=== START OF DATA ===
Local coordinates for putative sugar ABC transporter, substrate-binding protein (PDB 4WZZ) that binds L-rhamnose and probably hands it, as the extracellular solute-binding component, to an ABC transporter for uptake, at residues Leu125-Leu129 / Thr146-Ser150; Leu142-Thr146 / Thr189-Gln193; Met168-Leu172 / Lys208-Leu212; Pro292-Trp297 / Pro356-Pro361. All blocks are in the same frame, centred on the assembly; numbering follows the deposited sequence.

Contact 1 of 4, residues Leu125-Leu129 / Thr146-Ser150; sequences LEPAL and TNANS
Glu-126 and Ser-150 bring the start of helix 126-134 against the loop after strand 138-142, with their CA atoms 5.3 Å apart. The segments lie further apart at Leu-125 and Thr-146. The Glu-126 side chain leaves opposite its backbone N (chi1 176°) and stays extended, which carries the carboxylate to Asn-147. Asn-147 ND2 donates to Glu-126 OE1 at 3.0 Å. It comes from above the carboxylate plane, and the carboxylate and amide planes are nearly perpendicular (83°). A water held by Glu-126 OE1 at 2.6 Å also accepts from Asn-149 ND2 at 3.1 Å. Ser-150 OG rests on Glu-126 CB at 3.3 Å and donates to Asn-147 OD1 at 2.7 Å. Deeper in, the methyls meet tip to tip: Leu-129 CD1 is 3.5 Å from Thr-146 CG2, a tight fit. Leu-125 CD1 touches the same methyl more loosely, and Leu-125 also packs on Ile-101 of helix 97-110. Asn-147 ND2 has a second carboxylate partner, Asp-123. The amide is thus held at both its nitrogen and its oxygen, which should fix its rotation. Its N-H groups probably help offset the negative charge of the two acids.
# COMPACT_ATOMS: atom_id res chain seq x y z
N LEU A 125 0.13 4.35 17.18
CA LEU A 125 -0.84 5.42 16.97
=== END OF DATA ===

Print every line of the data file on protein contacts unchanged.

Local coordinates for putative sugar ABC transporter, substrate-binding protein (PDB 4WZZ) that binds L-rhamnose and probably hands it, as the extracellular solute-binding component, to an ABC transporter for uptake, at residues Leu125-Leu129 / Thr146-Ser150; Leu142-Thr146 / Thr189-Gln193; Met168-Leu172 / Lys208-Leu212; Pro292-Trp297 / Pro356-Pro361. All blocks are in the same frame, centred on the assembly; numbering follows the deposited sequence.

Contact 1 of 4, residues Leu125-Leu129 / Thr146-Ser150; sequences LEPAL and TNANS
Glu-126 and Ser-150 bring the start of helix 126-134 against the loop after strand 138-142, with their CA atoms 5.3 Å apart. The segments lie further apart at Leu-125 and Thr-146. The Glu-126 side chain leaves opposite its backbone N (chi1 176°) and stays extended, which carries the carboxylate to Asn-147. Asn-147 ND2 donates to Glu-126 OE1 at 3.0 Å. It comes from above the carboxylate plane, and the carboxylate and amide planes are nearly perpendicular (83°). A water held by Glu-126 OE1 at 2.6 Å also accepts from Asn-149 ND2 at 3.1 Å. Ser-150 OG rests on Glu-126 CB at 3.3 Å and donates to Asn-147 OD1 at 2.7 Å. Deeper in, the methyls meet tip to tip: Leu-129 CD1 is 3.5 Å from Thr-146 CG2, a tight fit. Leu-125 CD1 touches the same methyl more loosely, and Leu-125 also packs on Ile-101 of helix 97-110. Asn-147 ND2 has a second carboxylate partner, Asp-123. The amide is thus held at both its nitrogen and its oxygen, which should fix its rotation. Its N-H groups probably help offset the negative charge of the two acids.
# COMPACT_ATOMS: atom_id res chain seq x y z
N LEU A 125 0.13 4.35 17.18
CA LEU A 125 -0.84 5.42 16.97